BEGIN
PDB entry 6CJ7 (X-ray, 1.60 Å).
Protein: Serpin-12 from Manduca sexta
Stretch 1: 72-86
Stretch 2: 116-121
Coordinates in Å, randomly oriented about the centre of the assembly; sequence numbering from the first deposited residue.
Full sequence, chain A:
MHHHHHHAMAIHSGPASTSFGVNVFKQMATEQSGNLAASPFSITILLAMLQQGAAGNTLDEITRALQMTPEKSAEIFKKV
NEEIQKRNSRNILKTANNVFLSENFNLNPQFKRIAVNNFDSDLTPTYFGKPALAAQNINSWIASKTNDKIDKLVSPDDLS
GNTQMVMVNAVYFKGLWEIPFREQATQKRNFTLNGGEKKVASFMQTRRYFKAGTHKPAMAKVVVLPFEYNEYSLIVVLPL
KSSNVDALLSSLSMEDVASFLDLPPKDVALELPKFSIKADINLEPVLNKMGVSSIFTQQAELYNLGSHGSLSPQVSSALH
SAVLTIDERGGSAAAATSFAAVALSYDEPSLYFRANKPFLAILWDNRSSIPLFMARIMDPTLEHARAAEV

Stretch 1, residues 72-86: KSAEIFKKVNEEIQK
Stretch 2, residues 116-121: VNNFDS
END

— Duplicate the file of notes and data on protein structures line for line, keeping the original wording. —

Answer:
PDB entry 6CJ7 (X-ray, 1.60 Å).
Protein: Serpin-12 from Manduca sexta
Stretch 1: 72-86
Stretch 2: 116-121
Coordinates in Å, randomly oriented about the centre of the assembly; sequence numbering from the first deposited residue.
Full sequence, chain A:
MHHHHHHAMAIHSGPASTSFGVNVFKQMATEQSGNLAASPFSITILLAMLQQGAAGNTLDEITRALQMTPEKSAEIFKKV
NEEIQKRNSRNILKTANNVFLSENFNLNPQFKRIAVNNFDSDLTPTYFGKPALAAQNINSWIASKTNDKIDKLVSPDDLS
GNTQMVMVNAVYFKGLWEIPFREQATQKRNFTLNGGEKKVASFMQTRRYFKAGTHKPAMAKVVVLPFEYNEYSLIVVLPL
KSSNVDALLSSLSMEDVASFLDLPPKDVALELPKFSIKADINLEPVLNKMGVSSIFTQQAELYNLGSHGSLSPQVSSALH
SAVLTIDERGGSAAAATSFAAVALSYDEPSLYFRANKPFLAILWDNRSSIPLFMARIMDPTLEHARAAEV

Stretch 1, residues 72-86: KSAEIFKKVNEEIQK
Stretch 2, residues 116-121: VNNFDS